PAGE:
C. S. B. Adapted form Hans Christian Andersen.
 THERE was a great Wax Candle that knew well enough what
"I am born in wax," it said. "I give more light and
burn longer than any other light. My place is in a
"That must be a charming life," said the little Tallow
Candle. "I am only a tallow dip; but then, I comfort
myself it is better than to be a mere taper that is
dipped only two times. I am dipped eight times to get
a decent thickness. I am satisfied. It would have
been finer to be born in wax, and be put in a glass
candlestick. I live in the kitchen, but that is a good
place, too; they get up all the dishes in the house
"There is a party this evening," said the Wax Candle.
"I shall soon be sent for."
Just then the Wax Candle was sent for—but the Tallow
Candle, too. The mistress took it in her delicate hand
and took it out to the kitchen. There stood a little
boy with a basket full of potatoes and a few apples in
it, too. The mistress had given all these to the poor
"Here is a tallow candle for you, too," she said.
"Your mother sits up and works far into the night—and
she can use it."
The mistress' little girl stood near, and she said, eagerly:
"And I'm going to sit up till night, too! We're going to have
a party, and I'm to wear big, red bows for it."
How her eyes shone! No wax candle could shine like the
 "That is a blessed thing to see," thought the
Tallow Candle. "I shall never forget it."
So the Tallow Candle was laid in the basket under the
cover, and the boy took it away. And so the candle
came to the poor people—a mother with three children—in
a little, low house right over opposite the rich house.
"God bless the good lady for what she gave," said the
mother. "It is a splendid candle, and it will burn far
into the night."
And the candle was lighted. Across the street the wax
lights were lighted. The carriages rumbled up to the
rich house with the guests for the party dressed so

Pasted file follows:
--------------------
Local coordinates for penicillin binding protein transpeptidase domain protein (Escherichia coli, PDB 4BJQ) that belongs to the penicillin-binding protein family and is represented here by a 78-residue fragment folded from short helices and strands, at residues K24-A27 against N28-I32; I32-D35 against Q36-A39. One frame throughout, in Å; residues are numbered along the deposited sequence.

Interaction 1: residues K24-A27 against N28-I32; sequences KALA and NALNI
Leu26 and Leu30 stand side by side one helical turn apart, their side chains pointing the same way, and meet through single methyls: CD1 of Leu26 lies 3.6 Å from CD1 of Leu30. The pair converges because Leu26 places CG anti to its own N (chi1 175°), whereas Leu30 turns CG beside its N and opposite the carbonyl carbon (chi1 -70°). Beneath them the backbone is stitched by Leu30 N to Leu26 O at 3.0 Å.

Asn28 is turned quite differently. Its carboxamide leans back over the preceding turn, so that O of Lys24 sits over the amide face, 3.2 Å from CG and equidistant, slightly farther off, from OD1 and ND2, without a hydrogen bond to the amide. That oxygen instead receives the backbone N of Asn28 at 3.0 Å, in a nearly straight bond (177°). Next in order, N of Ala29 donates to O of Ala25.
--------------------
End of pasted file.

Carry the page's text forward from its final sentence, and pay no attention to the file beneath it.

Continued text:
finely. The band struck up.
"Now, they're beginning," thought the Tallow Candle,
and remembered the little rich girl's bright face,
which was brighter than all the wax lights. "That
sight I shall never see any more."
Then the smallest of the children in the poor house
came—she was a very little girl—and she put her arms
around her brother's and sister's necks. She had a
secret to whisper to them.
"We're going to have this evening—just think—we're
going to have warm potatoes!" And her face shone with
happiness. The Tallow Candle shone right in her eyes
and saw that she was as happy as the other child who
said: "We are going to have a party this evening, and
I shall wear some big, red bows."
"Is it such a fine thing to get warm potatoes?" thought
the Tallow Candle, and it sputtered to think of it, and
more than that no candle can do.
The table was spread, the potatoes eaten. Such a feast
as it was! And each child had an apple besides, and
the smallest child sang a little song:
"Now thanks, dear Lord, I give to Thee,
That Thou again hast filled me."
And the children went to bed, gave the mother a
good-night kiss, and fell asleep right away; but the
mother sat and sewed and sewed away into the night to
earn a living for them; while from the rich house the
music sounded and the lights shone. The stars twinkled
over both houses—the rich and the poor one—just as
clearly and just as kindly.
"This has been a fine evening," said the Tallow Candle.
"I should like to know, before I am burned out, if the
Wax Candle, in his silver candlestick, has had any
And it remembered the faces of the two happy little
girls; one lighted by a wax candle and the other by a